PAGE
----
A fourth option for translating this term is the word Comforter, which appears in the King James Version, the so-called ‘Authorised Version’ of 1611. This also is an accurate translation of the word Parakletos, for it was used in ancient writings to describe the comfort, or consolation, to those who were aggrieved. By opting for this translation, the KJV was also being faithful to the text. 

However, there are other considerations to be made here. Because the KJV is so old – it is over four centuries since this translation was made  it can sometimes be less relevant to contemporary understandings. The word “comfort” has shifted in meaning over the centuries, and to us it now conveys an image of the kindly parent, hugging the distressed child, drying their tears, settling them down into bed; a domestic image which may well describe something of the role of the spirit, but which loses so much of the broader scope inherent in the term.

In addition to the formal correspondence and dynamic equivalence translations, a third type of bible version which can be bought today is the Paraphrase. Although some of these versions claim to be translations, there is a significant difference. A paraphrase will happily move very far from the original text of the Bible, in order to convey in precise detail the particular nuance of the passage being translated. Most paraphrases deliberately use a number of words, a phrase, to convey one of the possible meanings of the original word.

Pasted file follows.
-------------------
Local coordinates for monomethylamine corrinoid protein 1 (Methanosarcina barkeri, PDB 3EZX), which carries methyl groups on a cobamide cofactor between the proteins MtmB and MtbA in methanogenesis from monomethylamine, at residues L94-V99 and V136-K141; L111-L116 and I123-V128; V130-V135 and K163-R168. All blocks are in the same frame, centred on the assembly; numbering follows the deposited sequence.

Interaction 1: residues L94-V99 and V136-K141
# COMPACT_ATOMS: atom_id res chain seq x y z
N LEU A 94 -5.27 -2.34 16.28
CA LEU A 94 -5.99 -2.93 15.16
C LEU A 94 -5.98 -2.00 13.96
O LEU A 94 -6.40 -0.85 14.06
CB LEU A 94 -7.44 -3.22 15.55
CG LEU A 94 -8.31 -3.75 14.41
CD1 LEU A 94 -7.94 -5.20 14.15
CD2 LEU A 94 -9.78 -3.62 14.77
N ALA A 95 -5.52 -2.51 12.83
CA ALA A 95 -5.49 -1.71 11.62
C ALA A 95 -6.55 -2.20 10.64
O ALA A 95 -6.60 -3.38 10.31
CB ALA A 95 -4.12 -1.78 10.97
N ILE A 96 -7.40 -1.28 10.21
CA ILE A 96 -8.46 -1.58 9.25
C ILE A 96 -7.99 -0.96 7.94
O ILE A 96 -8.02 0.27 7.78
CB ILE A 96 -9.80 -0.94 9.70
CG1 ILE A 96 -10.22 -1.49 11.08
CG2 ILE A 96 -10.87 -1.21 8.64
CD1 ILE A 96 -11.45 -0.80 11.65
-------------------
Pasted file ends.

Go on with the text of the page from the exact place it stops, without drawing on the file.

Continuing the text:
A popular contemporary paraphrase is The Message. In this instance, it uses just one word for Paraclete, which it renders as Friend. That is nice and cosy—but not quite grasping the range of meanings in the Greek! 

Finally, let me note a fifth option for translating the Greek term for the Holy Spirit in John 14-15. The Jerusalem Bible translates the term parakletos as Advocate; but in revising the JB, the New Jerusalem Bible has decided simply to transliterate the term from Greek into English. It thus uses the non-English term, the Paraclete, at this point. The virtue of this is that all the possible meanings are inherent in the term. We need to explore what it means, using biblical dictionaries or commentaries. Thus, this translation has encouraged us to work out what the word means for ourselves.